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Sycamore Gap tree: The story so far

  • By Chris Robinson
  • BBC North East and Cumbria

image source, Mark Beadle

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The tree is popular with photographers throughout the seasons

The Sycamore Gap tree, which once stood at the foot of Hadrian’s Wall in Northumberland, has been felled. It’s an extremely famous landmark, but what makes it different and why does it affect so many people?

What is the Sycamore Gap tree?

Quite simply, it is a sycamore tree growing in a natural patch in the countryside along Hadrian’s Wall, near the village of Once Brewed.

The National Trust, which manages the site with the Northumberland National Park Authority, said it was planted by previous landowner John Clayton in the late 1800s. become a “feature in the landscape”.

image source, PA Media/Owen Humphreys

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Forensic investigators examined the remains of the Sycamore Gap tree

Although a popular location for hikers and photographers due to its unusual setting, it became famous after appearing in the 1991 film Robin Hood: Prince of Thieves. by Kevin Costner. It was later nicknamed the Robin Hood Tree – although in fact it is about 170 miles (273 km) from Sherwood Forest.

Dan Newman, whose character Wulf hides in a tree and is rescued by the eponymous hero, told the BBC that this was the first scene he shot on his first day on set.

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Watch: The Sycamore Gap… then and now

Author LJ Ross, whose second novel is named after the tree, said many creators “feel inspired” by it.

It is also a focal point along the 84-mile (135 km) Hadrian’s Wall route between Wallsend, North Tyneside and Bowness-on-Solway, Cumbria.

image source, Warner Bros./Kevin Reynolds

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Kevin Costner, Morgan Freeman and Dan Newman in a tree in the 1991 film Robin Hood: Prince of Thieves

What happened to the tree?

On the morning of September 28, 2023, news spread that the tree had been “deliberately” cut down overnight.

A police investigation was launched and a lockdown was put in place.

Forensics officers were seen measuring and taking samples from remains and taking photos of the area.

One person is heard saying: “In 31 years of forensics, I have never examined a tree.”

Two men in their 30s were arrested on suspicion of criminal damage and have been released on bail, Northumbria Police said.

The force confirmed that a man in his 60s and a 16-year-old boy who were also arrested will not face further action.

image source, BBC/Dave Edwards

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The site is cared for by the National Trust and Northumberland National Park

How did people react?

The toppling of the tree led to an outpouring of anger and shock.

Hexham Conservative MP Guy Opperman said people he spoke to were “absolutely stunned” and “saddened” by the damage, and described the sycamore tree as “an icon of the North East”.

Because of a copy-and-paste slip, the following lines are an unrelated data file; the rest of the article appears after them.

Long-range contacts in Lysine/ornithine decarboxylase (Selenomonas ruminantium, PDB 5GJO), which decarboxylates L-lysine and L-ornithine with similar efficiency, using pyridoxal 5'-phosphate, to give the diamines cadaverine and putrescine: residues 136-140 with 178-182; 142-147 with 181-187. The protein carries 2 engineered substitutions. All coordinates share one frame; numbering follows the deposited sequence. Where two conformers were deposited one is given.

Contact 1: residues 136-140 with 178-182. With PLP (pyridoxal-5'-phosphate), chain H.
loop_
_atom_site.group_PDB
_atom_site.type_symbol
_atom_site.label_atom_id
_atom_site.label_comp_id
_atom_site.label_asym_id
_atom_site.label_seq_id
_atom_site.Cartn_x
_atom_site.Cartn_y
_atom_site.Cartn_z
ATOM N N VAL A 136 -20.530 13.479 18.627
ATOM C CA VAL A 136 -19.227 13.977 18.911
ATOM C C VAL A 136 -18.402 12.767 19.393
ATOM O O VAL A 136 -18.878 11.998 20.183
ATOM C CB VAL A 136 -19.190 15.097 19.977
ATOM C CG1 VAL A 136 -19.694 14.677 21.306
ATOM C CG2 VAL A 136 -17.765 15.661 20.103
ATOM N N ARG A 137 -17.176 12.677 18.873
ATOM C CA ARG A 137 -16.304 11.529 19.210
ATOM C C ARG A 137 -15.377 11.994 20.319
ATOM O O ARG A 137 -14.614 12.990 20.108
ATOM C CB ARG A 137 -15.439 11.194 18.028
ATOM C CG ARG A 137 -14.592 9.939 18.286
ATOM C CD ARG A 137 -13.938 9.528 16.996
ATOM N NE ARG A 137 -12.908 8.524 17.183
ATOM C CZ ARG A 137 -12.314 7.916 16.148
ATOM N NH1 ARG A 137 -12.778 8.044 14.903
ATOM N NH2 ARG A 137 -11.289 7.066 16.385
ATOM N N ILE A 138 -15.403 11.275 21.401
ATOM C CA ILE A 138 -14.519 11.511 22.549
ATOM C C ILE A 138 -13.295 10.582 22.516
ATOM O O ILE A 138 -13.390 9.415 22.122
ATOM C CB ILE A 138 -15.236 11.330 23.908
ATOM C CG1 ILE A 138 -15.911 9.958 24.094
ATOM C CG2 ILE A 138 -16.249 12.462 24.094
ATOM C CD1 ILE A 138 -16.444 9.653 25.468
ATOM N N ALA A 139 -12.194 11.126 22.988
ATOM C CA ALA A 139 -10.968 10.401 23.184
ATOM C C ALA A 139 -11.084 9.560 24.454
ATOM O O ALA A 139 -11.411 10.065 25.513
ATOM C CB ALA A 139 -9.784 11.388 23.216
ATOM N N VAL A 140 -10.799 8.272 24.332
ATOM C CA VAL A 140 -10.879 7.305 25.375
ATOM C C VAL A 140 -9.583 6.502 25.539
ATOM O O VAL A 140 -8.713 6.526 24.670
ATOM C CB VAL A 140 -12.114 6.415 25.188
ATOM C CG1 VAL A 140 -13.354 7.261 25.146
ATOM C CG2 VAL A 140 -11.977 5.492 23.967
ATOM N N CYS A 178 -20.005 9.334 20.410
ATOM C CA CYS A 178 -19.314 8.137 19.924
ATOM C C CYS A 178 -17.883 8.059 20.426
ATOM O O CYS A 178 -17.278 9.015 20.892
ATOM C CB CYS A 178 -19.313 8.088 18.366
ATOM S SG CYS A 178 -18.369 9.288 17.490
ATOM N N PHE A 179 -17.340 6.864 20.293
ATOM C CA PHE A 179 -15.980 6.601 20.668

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The tree was planted by the previous landowner in the late 1800s

Hairy Biker Si King, who grew up in County Durham, posted on social media that the “keeper of time and elemental spirit of Northumberland” had been “murdered”.

She said it was “so moving to see it in its final hours”.

It is also where marriage proposals, emotional moments and ash scattering take place.

image source, Darren Edmonds

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The tree is considered a symbol of the Northeast

The outpouring of emotions led to spontaneous poems about its untimely end and photos from every angle and every season were shared.

It was “a place where one could truly be free,” wrote Harriet Robinson.

image source, PA Media/Owen Humphreys

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Visitors have been advised to stay away from the site while the investigation is underway

What will happen to the tree?

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A crane was brought in to remove the tree, which was cut into smaller pieces because of its large size

The trust said that while it is hoped that the original tree will regrow from its trunk, it will take up to three years for experts to know whether this is possible.

It is also hoped the public will have their say on future plans.

image source, PA Media/Owen Humphreys

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Workers at the scene used chainsaws to cut the tree trunk before removing it

Everyone was ready to lend a helping hand.

A fundraising site has been set up with more than £4,000 raised to help “improve and rejuvenate” the area around the tree.

The National Trust has advised people to “treat tree stumps with respect” and encouraged people to share their ideas.

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Visitors to the site have been advised by the National Trust to treat the tree stump with “respect”.

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Carrie Page and Christine Hopper pay homage to the tree with this letterbox

Thousands of ideas have been sent to officials including turning the chest into a bench or sculpture, although they remain “open-minded”, with details yet to be announced.


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